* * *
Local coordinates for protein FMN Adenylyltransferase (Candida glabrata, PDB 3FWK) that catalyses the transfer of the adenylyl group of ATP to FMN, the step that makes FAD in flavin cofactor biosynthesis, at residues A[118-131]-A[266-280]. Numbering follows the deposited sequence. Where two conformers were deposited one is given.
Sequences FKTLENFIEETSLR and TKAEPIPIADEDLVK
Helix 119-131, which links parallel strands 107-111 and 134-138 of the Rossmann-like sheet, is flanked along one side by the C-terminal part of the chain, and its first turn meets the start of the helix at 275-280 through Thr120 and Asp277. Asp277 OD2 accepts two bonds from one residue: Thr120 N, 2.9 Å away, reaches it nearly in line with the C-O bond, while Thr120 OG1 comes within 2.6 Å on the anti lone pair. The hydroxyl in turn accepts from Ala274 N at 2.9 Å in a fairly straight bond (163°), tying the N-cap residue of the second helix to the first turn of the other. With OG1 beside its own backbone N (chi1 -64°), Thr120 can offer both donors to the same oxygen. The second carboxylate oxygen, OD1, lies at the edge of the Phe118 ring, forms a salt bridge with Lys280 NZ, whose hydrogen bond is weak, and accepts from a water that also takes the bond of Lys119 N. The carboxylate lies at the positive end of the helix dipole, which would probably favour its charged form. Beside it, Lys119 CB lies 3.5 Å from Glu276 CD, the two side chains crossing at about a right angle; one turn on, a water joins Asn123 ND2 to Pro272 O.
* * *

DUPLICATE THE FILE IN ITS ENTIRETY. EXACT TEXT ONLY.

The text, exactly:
Local coordinates for protein FMN Adenylyltransferase (Candida glabrata, PDB 3FWK) that catalyses the transfer of the adenylyl group of ATP to FMN, the step that makes FAD in flavin cofactor biosynthesis, at residues A[118-131]-A[266-280]. Numbering follows the deposited sequence. Where two conformers were deposited one is given.
Sequences FKTLENFIEETSLR and TKAEPIPIADEDLVK
Helix 119-131, which links parallel strands 107-111 and 134-138 of the Rossmann-like sheet, is flanked along one side by the C-terminal part of the chain, and its first turn meets the start of the helix at 275-280 through Thr120 and Asp277. Asp277 OD2 accepts two bonds from one residue: Thr120 N, 2.9 Å away, reaches it nearly in line with the C-O bond, while Thr120 OG1 comes within 2.6 Å on the anti lone pair. The hydroxyl in turn accepts from Ala274 N at 2.9 Å in a fairly straight bond (163°), tying the N-cap residue of the second helix to the first turn of the other. With OG1 beside its own backbone N (chi1 -64°), Thr120 can offer both donors to the same oxygen. The second carboxylate oxygen, OD1, lies at the edge of the Phe118 ring, forms a salt bridge with Lys280 NZ, whose hydrogen bond is weak, and accepts from a water that also takes the bond of Lys119 N. The carboxylate lies at the positive end of the helix dipole, which would probably favour its charged form. Beside it, Lys119 CB lies 3.5 Å from Glu276 CD, the two side chains crossing at about a right angle; one turn on, a water joins Asn123 ND2 to Pro272 O.